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29 November 2009

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S. Gokcen

Implied in the 14c definition of common sense is that the ordinary senses are reliable. What happens to our sensory functions when they are conditioned to a certain end only and therefore become unreliable? The purpose of the senses is to link the inner to the outer world. What happens when we lose the calibration of our instrument?

My old teacher used to say:
We look but we do not see.
We listen but we do not hear.
We touch but we do not feel.

Maybe in our electronic age our machines have become more reliable than we are; our sense of time is totally corrupted, our inner rhythms unbalanced.
So common sense, a natural function of human beings is no longer normal.

S. Gokcen

My understanding of the midday demon is acedia.

From Evagrius’ Praktikos (12):
The demon of acedia which is also called the ‘midday demon’ is the worst of all. It attacks the monk at about the fourth hour and lays siege to the soul until the eighth hour.
First he makes it seem as though the sun hardly moves or has stopped, and the day goes on for fifty hours. Then he makes the monk fix his eyes continually on the window, to leave his cell, to watch the sun to see if it near the ninth hour, and to look about him to see if a brother is not coming. Then again he inspires in him disgust for the place where he is, for the life that he leads, for manual work. After that he puts into his head the idea that charity has disappeared from among the brethren, and there is no one to console him.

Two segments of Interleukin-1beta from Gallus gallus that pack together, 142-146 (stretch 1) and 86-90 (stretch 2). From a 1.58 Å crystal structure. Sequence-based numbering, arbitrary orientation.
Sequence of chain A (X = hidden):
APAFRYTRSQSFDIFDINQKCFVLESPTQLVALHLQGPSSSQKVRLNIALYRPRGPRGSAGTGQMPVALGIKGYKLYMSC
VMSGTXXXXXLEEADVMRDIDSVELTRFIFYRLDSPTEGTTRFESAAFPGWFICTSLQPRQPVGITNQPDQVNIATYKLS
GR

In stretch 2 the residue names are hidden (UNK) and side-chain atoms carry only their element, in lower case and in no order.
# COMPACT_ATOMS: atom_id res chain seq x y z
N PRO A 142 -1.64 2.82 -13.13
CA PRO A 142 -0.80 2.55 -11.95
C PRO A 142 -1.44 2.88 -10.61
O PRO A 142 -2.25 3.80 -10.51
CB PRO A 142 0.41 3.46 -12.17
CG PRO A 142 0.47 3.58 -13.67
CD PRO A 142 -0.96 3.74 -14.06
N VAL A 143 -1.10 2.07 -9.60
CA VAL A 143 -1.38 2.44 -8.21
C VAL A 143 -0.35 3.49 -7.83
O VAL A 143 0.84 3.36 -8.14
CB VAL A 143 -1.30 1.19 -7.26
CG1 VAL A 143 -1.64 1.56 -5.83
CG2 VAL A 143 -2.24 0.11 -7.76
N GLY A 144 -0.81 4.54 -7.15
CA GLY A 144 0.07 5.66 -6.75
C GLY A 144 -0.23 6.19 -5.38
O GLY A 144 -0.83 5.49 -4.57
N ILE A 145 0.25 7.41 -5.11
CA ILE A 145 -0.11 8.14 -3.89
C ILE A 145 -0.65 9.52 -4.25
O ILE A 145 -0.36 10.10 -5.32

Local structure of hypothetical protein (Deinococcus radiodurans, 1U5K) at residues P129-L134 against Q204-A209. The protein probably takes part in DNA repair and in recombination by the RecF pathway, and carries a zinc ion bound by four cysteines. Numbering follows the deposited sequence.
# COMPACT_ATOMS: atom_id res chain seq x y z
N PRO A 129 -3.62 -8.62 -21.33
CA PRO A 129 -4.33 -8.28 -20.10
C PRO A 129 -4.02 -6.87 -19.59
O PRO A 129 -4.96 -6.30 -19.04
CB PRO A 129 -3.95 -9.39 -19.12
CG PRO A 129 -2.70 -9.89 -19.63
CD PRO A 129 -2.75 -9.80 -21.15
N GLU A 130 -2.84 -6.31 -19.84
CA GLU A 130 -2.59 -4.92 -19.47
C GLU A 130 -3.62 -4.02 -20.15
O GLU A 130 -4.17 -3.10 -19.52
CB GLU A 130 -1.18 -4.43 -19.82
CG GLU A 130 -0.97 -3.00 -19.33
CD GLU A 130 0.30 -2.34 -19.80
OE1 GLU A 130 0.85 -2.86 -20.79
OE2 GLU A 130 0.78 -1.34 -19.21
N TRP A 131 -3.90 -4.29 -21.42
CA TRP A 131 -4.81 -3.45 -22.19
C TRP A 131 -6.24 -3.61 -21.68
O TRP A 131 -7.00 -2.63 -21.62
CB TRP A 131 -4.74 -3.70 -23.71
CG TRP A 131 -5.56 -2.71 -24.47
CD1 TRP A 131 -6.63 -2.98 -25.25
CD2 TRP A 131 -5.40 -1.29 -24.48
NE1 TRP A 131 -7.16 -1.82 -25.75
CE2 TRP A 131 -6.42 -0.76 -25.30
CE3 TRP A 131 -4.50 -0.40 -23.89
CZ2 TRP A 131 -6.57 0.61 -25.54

If it happens during this time that someone offends the monk, the demon uses this too to increase his distress. He prompts him to desire to live elsewhere, in a place where he can find what he needs more easily, follow a less arduous calling and one which brings greater success. He then suggests that it is not the place which pleases the Lord; according to the Bible God can be adored everywhere.
On top of all this, he recalls to the monk’s memory his family and the life he led in the world. He puts into his head the idea that life lasts a long time and asceticism is very laborious. In short he does all he can to persuade the monk abandon his cell and run away from the struggle.
No other demon follows this one. If the soul triumphs a state of peace and inexpressible joy comes over him.

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